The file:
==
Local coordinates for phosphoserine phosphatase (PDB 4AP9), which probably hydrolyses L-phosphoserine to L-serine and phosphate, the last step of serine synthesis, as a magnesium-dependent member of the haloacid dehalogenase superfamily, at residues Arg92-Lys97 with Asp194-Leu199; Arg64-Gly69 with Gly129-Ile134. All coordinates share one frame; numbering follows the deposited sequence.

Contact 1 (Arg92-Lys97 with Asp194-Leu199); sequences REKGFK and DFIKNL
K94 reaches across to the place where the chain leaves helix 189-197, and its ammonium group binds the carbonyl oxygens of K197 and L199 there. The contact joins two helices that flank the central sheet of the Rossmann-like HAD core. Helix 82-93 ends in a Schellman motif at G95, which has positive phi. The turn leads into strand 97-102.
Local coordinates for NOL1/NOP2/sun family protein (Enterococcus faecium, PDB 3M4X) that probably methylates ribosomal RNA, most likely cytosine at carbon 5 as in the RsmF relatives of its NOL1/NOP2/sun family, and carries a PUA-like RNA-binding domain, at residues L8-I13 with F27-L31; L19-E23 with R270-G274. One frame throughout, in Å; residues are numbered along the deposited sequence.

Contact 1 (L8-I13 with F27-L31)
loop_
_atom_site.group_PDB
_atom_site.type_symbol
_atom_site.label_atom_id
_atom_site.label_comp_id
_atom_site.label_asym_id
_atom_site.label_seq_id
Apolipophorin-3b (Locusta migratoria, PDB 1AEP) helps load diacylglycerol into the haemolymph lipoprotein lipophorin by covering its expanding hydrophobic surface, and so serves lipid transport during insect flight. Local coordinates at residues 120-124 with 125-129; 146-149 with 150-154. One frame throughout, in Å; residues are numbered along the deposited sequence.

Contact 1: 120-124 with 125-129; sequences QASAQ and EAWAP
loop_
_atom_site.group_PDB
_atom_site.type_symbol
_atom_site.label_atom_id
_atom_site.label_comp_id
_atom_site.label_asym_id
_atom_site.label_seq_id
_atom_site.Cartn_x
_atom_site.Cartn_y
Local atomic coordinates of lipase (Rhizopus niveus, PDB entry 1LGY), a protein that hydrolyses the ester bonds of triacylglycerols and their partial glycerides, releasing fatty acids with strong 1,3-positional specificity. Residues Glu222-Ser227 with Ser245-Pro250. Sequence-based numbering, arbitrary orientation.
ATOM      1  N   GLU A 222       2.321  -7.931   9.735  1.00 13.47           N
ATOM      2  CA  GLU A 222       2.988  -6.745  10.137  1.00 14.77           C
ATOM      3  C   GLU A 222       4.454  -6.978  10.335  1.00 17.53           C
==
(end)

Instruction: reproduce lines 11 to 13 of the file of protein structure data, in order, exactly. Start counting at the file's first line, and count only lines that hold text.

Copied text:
_atom_site.label_asym_id
_atom_site.label_seq_id
Apolipophorin-3b (Locusta migratoria, PDB 1AEP) helps load diacylglycerol into the haemolymph lipoprotein lipophorin by covering its expanding hydrophobic surface, and so serves lipid transport during insect flight. Local coordinates at residues 120-124 with 125-129; 146-149 with 150-154. One frame throughout, in Å; residues are numbered along the deposited sequence.